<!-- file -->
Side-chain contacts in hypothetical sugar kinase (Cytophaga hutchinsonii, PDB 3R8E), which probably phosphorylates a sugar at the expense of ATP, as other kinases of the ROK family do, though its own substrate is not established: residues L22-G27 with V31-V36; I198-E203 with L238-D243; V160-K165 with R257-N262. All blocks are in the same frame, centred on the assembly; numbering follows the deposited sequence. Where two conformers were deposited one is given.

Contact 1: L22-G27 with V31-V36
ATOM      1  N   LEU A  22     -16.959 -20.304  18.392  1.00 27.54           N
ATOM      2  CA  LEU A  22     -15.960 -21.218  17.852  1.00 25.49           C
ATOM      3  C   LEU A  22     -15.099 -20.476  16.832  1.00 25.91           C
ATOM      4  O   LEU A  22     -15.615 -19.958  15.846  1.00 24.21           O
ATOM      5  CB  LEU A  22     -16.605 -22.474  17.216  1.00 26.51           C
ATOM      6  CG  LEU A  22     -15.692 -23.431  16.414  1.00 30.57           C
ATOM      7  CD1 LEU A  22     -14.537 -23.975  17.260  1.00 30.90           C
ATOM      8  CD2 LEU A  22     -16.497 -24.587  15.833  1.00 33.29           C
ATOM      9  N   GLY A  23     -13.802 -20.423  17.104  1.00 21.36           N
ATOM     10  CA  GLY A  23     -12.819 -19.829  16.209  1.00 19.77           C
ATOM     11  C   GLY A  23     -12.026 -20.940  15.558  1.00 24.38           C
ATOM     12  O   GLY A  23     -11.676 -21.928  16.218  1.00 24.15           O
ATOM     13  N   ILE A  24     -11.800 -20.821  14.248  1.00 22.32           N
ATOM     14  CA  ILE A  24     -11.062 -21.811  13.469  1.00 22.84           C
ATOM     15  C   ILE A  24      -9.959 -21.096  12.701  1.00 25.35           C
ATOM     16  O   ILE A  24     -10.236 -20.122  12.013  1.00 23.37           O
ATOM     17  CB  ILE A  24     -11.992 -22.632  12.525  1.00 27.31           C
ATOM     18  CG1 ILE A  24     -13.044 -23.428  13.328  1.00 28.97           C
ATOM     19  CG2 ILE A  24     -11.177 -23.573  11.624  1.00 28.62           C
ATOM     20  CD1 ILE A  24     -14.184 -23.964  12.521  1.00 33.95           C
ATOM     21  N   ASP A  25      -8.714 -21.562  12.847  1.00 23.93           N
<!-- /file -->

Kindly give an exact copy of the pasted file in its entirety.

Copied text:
Side-chain contacts in hypothetical sugar kinase (Cytophaga hutchinsonii, PDB 3R8E), which probably phosphorylates a sugar at the expense of ATP, as other kinases of the ROK family do, though its own substrate is not established: residues L22-G27 with V31-V36; I198-E203 with L238-D243; V160-K165 with R257-N262. All blocks are in the same frame, centred on the assembly; numbering follows the deposited sequence. Where two conformers were deposited one is given.

Contact 1: L22-G27 with V31-V36
ATOM      1  N   LEU A  22     -16.959 -20.304  18.392  1.00 27.54           N
ATOM      2  CA  LEU A  22     -15.960 -21.218  17.852  1.00 25.49           C
ATOM      3  C   LEU A  22     -15.099 -20.476  16.832  1.00 25.91           C
ATOM      4  O   LEU A  22     -15.615 -19.958  15.846  1.00 24.21           O
ATOM      5  CB  LEU A  22     -16.605 -22.474  17.216  1.00 26.51           C
ATOM      6  CG  LEU A  22     -15.692 -23.431  16.414  1.00 30.57           C
ATOM      7  CD1 LEU A  22     -14.537 -23.975  17.260  1.00 30.90           C
ATOM      8  CD2 LEU A  22     -16.497 -24.587  15.833  1.00 33.29           C
ATOM      9  N   GLY A  23     -13.802 -20.423  17.104  1.00 21.36           N
ATOM     10  CA  GLY A  23     -12.819 -19.829  16.209  1.00 19.77           C
ATOM     11  C   GLY A  23     -12.026 -20.940  15.558  1.00 24.38           C
ATOM     12  O   GLY A  23     -11.676 -21.928  16.218  1.00 24.15           O
ATOM     13  N   ILE A  24     -11.800 -20.821  14.248  1.00 22.32           N
ATOM     14  CA  ILE A  24     -11.062 -21.811  13.469  1.00 22.84           C
ATOM     15  C   ILE A  24      -9.959 -21.096  12.701  1.00 25.35           C
ATOM     16  O   ILE A  24     -10.236 -20.122  12.013  1.00 23.37           O
ATOM     17  CB  ILE A  24     -11.992 -22.632  12.525  1.00 27.31           C
ATOM     18  CG1 ILE A  24     -13.044 -23.428  13.328  1.00 28.97           C
ATOM     19  CG2 ILE A  24     -11.177 -23.573  11.624  1.00 28.62           C
ATOM     20  CD1 ILE A  24     -14.184 -23.964  12.521  1.00 33.95           C
ATOM     21  N   ASP A  25      -8.714 -21.562  12.847  1.00 23.93           N